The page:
hero. Not for nothing does Beryl Stapleton’s warning to Sir Henry tell him to stay away from the moors “as he value[s] [his] life or reason” (emphasis added), for the moors around Baskerville Hall, “haunted” as they supposedly are by a demonic, spectral Hound, challenge Victorian society’s faith in the power of the intellect. Both Darwin’s theory of evolution by natural selection and the Industrial Revolution created a sense of inevitable human progress in Victorian Britain, carried forward by the power of the human mind. Such “fairy tales” (as Holmes dismisses the story of the family curse) as haunt the moors only threaten that sense of stability and that faith in rational progress. Holmes exists, however, to reinforce it, encouraging readers not to shy away from the irrational but to confront it for the purpose of refuting it. As he famously tells Watson, “The more outré and grotesque an incident is the more carefully it deserves to be examined, and the very point which appears to complicate a case is, when duly considered and scientifically handled, the one which is most likely to elucidate it.”
The title character of The Hound of the Baskervilles is, of course, the most memorable and gripping symbol in the book (including in the literal sense, as it grasps hold of its victims throats!). Vividly described as “an enormous
Baskerville Hall is another symbol that looms large in the text. It has fallen into a general state of disrepair, representing the way in which the Baskerville’s family legacy has fallen. Sir Henry’s declared intent to restore the Hall is thus his declared intent to restore his family’s legacy of good works, a legacy that has been tarnished. To what extent are any of us able to come to terms with our families’ “dark fate” (p.
The moors surrounding Baskerville Hall, and particularly the Great Grimpen Mire, also serve symbolic purposes in the novel. Watson makes it clear that the moor and mire are a disorienting location: “Life has
become like that great Grimpen Mire, with little green patches everywhere into which one may sink and with no guide to point the track” (p. 86). The moor is, Beryl Stapleton warns Sir Henry, a place to be avoided as one values life and reason. The physical setting thus acts as a metaphor for the way late Victorian society felt “mired” in a fin de siecle malaise regarding the end of the old certainties of life.
The net, first seen as a tool used by Stapleton in his butterfly collecting, is another symbol in the book. Indeed, Chapter 13 takes its title (“Fixing the Nets”) by using Stapleton’s butterfly nets as a metaphor for the resolution of the mystery: as Holmes says, “We have him, Watson, we have him, and I dare swear that before tomorrow night he will be fluttering in our net as helpless as one of his own butterflies” (p. 156). In this metaphor, it is Holmes, not Stapleton, who is the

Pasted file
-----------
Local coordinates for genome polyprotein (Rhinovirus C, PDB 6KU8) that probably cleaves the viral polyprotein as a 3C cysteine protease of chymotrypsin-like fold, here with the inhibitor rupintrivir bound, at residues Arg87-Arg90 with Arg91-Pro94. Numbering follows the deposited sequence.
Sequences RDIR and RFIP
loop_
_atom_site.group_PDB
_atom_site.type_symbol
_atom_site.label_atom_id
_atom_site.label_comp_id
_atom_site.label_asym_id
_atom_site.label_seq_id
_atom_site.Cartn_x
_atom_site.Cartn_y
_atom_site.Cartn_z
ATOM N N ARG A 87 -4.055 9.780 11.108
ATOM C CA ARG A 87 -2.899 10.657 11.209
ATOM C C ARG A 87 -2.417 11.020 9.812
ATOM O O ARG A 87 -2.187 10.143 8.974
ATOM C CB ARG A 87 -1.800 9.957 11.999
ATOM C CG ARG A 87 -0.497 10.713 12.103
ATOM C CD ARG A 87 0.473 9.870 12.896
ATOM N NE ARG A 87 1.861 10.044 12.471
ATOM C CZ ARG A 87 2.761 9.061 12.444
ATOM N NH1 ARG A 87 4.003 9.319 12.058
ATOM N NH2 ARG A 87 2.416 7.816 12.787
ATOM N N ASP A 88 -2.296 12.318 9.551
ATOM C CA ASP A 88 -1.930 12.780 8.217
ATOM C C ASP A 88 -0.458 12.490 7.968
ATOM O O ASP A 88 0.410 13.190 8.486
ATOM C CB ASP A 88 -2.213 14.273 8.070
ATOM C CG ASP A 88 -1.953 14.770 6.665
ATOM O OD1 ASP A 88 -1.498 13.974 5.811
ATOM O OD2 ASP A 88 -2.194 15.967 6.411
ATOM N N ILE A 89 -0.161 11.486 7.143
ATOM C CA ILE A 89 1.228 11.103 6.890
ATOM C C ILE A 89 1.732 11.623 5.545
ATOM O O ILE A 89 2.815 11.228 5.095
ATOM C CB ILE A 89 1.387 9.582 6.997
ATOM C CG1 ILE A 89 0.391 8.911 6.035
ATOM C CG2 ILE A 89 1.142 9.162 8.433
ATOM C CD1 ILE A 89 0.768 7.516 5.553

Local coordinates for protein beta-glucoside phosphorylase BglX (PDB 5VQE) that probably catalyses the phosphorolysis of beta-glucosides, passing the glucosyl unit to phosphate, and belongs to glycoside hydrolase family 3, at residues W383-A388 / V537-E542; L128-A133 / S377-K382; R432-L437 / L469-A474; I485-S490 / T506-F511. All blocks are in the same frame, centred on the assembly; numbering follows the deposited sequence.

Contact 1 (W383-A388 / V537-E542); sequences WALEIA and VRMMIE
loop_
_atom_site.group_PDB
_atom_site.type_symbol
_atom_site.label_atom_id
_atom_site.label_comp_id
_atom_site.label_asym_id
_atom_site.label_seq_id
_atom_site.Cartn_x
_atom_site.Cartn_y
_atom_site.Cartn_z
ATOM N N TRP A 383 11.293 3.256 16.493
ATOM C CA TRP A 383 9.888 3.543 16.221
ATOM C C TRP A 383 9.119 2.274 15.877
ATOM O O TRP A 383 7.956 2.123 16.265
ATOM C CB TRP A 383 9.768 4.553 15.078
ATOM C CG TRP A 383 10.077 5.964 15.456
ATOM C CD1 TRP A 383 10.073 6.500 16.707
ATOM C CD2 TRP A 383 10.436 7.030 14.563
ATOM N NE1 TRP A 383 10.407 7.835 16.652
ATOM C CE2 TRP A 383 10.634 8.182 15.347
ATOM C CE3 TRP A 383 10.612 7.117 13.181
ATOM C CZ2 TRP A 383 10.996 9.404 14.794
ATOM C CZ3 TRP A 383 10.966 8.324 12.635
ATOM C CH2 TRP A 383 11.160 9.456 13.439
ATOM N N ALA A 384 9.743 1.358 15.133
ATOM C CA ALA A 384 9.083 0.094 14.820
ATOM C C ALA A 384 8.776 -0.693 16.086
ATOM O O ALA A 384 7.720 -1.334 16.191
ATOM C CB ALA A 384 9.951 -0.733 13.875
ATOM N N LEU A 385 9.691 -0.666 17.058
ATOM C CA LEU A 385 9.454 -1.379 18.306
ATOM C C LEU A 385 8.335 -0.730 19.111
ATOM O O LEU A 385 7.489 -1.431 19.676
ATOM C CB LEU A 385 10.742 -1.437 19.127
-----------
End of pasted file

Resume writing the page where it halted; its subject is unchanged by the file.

Sherlock Holmes – The world’s first consulting private detective (as he described himself in his initial adventure, A Study in Scarlet). Possessed of a keen intellect and a master of rational, deductive thought (as opposed to giving any credence to superstition or supernatural explanations, as others in The Hound of the Baskervilles do), Holmes may sometimes prove lacking in ordinary interpersonal relationships, but does understand the place and power of human emotions as motivating factors in criminal
Dr. John Watson – A physician who served the British Army in Afghanistan (as established in A Study in Scarlet) but who, at the time of this adventure, is sharing rooms with Holmes at 221B Baker Street, London. (In other Holmes stories, which occur after this one according to internal chronology, Watson has moved out of Baker Street to marry and resume private medical practice.) In The Hound of the Baskervilles, Watson proves his loyalty and utility to Holmes (although the detective seems to grant it slightly begrudgingly) by accompanying Sir Henry Baskerville to his family estate to investigate the death of Sir Henry’s predecessor, Sir Charles.
Sir Henry Baskerville – The young nobleman who has inherited Baskerville Hall following the mysterious death of its former master, Sir Charles. Sir Henry is dedicated to rebuilding both the family manor and the family reputation, and refuses to be scared away from doing so by the legend of a supernatural
Mr. and Mrs. Barrymore – Two
Jack Stapleton – A naturalist with a special interest in catching and collecting butterflies. Stapleton is secretly a member of the Baskerville clan. He is responsible for unleashing his specially bred and